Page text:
The hope is that by this weekend we will have the house restored to its natural state of chaos. I am not sure that this is possible as there are still piles of receipts to sort, all manner of brochures to organize and file, photographs to organize, correspondence to answer, and a desk top to uncover. 
I generally operate from a simplistic system; a pile for everything and everything in its proper pile. My concern is that if the items collected on the recent trip are not filed in the proper piles, they will be mixed with items from the pending trip to the 90th anniversary celebration in Los Angeles, and that just wouldn’t do as it would jeopardize the integrity of the entire system. Such are the pressures of life. 
We returned home late last Thursday, and my first meeting was scheduled for 6:30 A.M. the following morning. That pattern has continued unabated since our return. 
Pioneer Village on US 6 in Minden, Nebraska
This afternoon, however, I took a deep breath after a slate of meetings and reflected on the recent trip, the discoveries made, the people met, and how things have changed since my first memorable trip west in 1964.
The overwhelming percentage of our odysseys in recent years have centered on Route 66. This year we deviated a bit as there was a need to expand on my network for the distribution of promotional materials. 
So, on our way to the 2nd Annual Miles of Possibilities Conference in Bloomington, Illinois, we made a slight detour into the wilds of Tennessee and Kentucky back country after leaving St. Louis, and on the way home, we rolled through Iowa, Nebraska, a bit of Kansas, and then Colorado. 
As a result, I was able to make a comparative study about the health of the two-lane highway. My conclusion is that the vitality of Route 66 is very unique.
In Kentucky and Tennessee, at least in the sections that we covered, things have changed rather dramatically since traveling this scenic country during trips to see family in north Alabama and Chattanooga back in the 1960’s. The little crossroads stores are gone, replaced by quick marts and service stations. In most rural small towns, the generic restaurants and fast food chains have swept away the mom and pop cafe. 
Surprisingly, however, I did see a number of small, older motels that seemed clean and well maintained.  I was also pleased to find a few of the older hotels had been renovated as a bed and breakfast. That takes me to an interesting story, one that I promised to tell during one of the morning walkabout videos that I post on the Jim Hinckley’s America Facebook page.

As we had a couple of days to spare between presentations at the Missouri History Museum in St. Louis and the conference in Bloomington, and as the trip had been quite tiring resulting of meetings, appearances, deadlines, schedules to keep, and presentations, I had decided to surprise my dearest friend with a couple of nights at quiet, quaint out of the way places.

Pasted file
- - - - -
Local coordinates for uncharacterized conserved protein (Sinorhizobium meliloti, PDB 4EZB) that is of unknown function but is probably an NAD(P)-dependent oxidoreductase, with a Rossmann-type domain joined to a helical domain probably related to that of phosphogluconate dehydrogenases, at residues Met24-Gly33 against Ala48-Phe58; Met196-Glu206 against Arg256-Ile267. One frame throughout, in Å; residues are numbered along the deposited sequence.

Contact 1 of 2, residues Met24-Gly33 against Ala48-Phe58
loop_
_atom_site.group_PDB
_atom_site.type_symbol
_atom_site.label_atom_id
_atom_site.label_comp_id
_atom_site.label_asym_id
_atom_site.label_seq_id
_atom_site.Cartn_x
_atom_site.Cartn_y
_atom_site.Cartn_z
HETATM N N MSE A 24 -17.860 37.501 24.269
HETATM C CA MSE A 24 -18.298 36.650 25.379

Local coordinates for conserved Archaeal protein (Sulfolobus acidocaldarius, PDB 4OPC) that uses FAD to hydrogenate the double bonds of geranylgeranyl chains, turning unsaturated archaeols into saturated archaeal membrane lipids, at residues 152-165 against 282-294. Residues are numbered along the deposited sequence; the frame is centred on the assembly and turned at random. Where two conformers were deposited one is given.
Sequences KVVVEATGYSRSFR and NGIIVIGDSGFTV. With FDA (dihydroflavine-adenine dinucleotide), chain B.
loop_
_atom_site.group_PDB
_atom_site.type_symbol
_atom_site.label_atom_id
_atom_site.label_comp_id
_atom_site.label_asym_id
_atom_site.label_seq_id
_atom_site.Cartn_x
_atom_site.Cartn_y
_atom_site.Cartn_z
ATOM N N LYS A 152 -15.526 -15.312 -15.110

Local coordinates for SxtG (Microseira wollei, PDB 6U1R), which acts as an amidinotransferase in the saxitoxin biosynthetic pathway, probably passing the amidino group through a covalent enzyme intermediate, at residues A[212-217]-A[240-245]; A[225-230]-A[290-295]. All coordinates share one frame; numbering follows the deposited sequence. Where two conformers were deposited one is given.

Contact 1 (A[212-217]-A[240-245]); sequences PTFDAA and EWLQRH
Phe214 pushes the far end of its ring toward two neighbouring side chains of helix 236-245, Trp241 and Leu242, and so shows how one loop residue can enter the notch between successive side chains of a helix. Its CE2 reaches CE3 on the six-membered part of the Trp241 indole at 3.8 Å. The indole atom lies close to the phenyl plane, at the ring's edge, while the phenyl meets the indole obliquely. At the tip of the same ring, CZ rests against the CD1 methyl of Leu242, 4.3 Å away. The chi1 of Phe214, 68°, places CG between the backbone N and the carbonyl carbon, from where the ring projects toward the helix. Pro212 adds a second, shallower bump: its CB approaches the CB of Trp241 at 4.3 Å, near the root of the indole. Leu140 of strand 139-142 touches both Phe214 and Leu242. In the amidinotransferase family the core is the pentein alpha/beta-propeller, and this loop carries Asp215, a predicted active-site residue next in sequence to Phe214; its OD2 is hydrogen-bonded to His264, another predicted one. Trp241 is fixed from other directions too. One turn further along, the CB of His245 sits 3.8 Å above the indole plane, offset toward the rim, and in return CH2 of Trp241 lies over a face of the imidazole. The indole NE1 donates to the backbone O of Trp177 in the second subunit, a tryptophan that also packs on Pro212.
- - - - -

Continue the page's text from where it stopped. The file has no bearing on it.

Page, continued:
One of these was the Grand Victorian Inn in Park City, Kentucky. The reviews were mostly positive, and a restaurant was on site. So, I made reservations. 
We encountered the first problem at the railroad crossing in front of the grand old hotel; it was now for pedestrians only. After a bit of evaluation I found a crossing a half mile down the road, as it turned out this was a part of the old Dixie Highway. 
I arrived at the hotel around five, and found it and the restaurant closed. After walking all around the property and finding no one, I made a call – no answer. 
We discussed options and decided that as the sun was seeking in the west, we should seek lodging somewhere else. However, as options were a bit limited in the small town, I tried calling again and suddenly realized that the crossing of the tracks had transported us to Mayberry or Hooterville.
The owner answered, and apologized. They then explained that something had come up, that they planned on being back in a few hours, and that the key for the front door to the hotel, and our room, number six, was in a coffee can at the front door. A note had been left as we were the only guest for the evening but apparently it had blown away. 
For obvious reasons we felt, for lack of better word, weird as we opened the front door and stepped into a time capsule circa 1890. A light was on in the lobby, and at the top of the stairs, and our room was freshly made ready for occupancy. 
On further inspection we noticed some rather interesting things. The mantle was freshly dusted but a 1920’s era floor lamp had cobwebs in the shade, as did the ceiling fixtures. The colorful carpet runner on the second floor was clean but worn, but a layer of dust covered the floor and only our room entrance had foot prints. 
With the exception of the lobby and the upper landing where our room was located, everything was in shadows or darkness. It was so deathly quiet that we could hear the tick of the old mantle clock on the first floor. 
After inspecting our room, I initiated a search for a restaurant. The fact that the nearest open restaurant was twenty miles away, and the emptiness of the hotel itself, led to the conclusion that we should make other arrangements for the evening.  
So, we locked the hotel and returned the keys to the can. I left a note that we had decided to make other arrangements for the evening. As of today, I have received neither a phone call or email from the owner. 
The next evening we tried a bed and breakfast in charming Maeystown, Illinois. That was a most delightful experience in spite of a raging storm. That however, is a story for another day. 
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